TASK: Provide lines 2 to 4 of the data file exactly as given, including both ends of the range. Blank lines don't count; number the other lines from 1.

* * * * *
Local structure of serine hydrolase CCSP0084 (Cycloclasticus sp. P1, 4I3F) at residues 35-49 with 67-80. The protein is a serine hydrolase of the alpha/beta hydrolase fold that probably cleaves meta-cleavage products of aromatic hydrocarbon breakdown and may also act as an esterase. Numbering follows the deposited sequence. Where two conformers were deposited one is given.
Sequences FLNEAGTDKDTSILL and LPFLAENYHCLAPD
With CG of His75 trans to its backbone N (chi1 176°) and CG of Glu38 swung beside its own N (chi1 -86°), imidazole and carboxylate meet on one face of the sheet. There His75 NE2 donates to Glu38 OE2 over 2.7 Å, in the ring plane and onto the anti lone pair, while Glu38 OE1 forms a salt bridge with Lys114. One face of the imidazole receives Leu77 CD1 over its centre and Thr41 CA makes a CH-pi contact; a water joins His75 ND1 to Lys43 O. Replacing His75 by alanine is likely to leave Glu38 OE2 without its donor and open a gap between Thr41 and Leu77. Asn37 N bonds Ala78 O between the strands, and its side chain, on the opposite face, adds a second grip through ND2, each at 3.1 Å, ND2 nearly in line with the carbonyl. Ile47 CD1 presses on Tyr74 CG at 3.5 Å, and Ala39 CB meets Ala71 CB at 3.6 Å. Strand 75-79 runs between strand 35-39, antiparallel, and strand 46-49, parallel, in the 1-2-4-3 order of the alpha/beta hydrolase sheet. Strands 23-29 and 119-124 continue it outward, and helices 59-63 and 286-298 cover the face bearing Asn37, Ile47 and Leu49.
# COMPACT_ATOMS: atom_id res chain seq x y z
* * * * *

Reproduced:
Sequences FLNEAGTDKDTSILL and LPFLAENYHCLAPD
With CG of His75 trans to its backbone N (chi1 176°) and CG of Glu38 swung beside its own N (chi1 -86°), imidazole and carboxylate meet on one face of the sheet. There His75 NE2 donates to Glu38 OE2 over 2.7 Å, in the ring plane and onto the anti lone pair, while Glu38 OE1 forms a salt bridge with Lys114. One face of the imidazole receives Leu77 CD1 over its centre and Thr41 CA makes a CH-pi contact; a water joins His75 ND1 to Lys43 O. Replacing His75 by alanine is likely to leave Glu38 OE2 without its donor and open a gap between Thr41 and Leu77. Asn37 N bonds Ala78 O between the strands, and its side chain, on the opposite face, adds a second grip through ND2, each at 3.1 Å, ND2 nearly in line with the carbonyl. Ile47 CD1 presses on Tyr74 CG at 3.5 Å, and Ala39 CB meets Ala71 CB at 3.6 Å. Strand 75-79 runs between strand 35-39, antiparallel, and strand 46-49, parallel, in the 1-2-4-3 order of the alpha/beta hydrolase sheet. Strands 23-29 and 119-124 continue it outward, and helices 59-63 and 286-298 cover the face bearing Asn37, Ile47 and Leu49.
# COMPACT_ATOMS: atom_id res chain seq x y z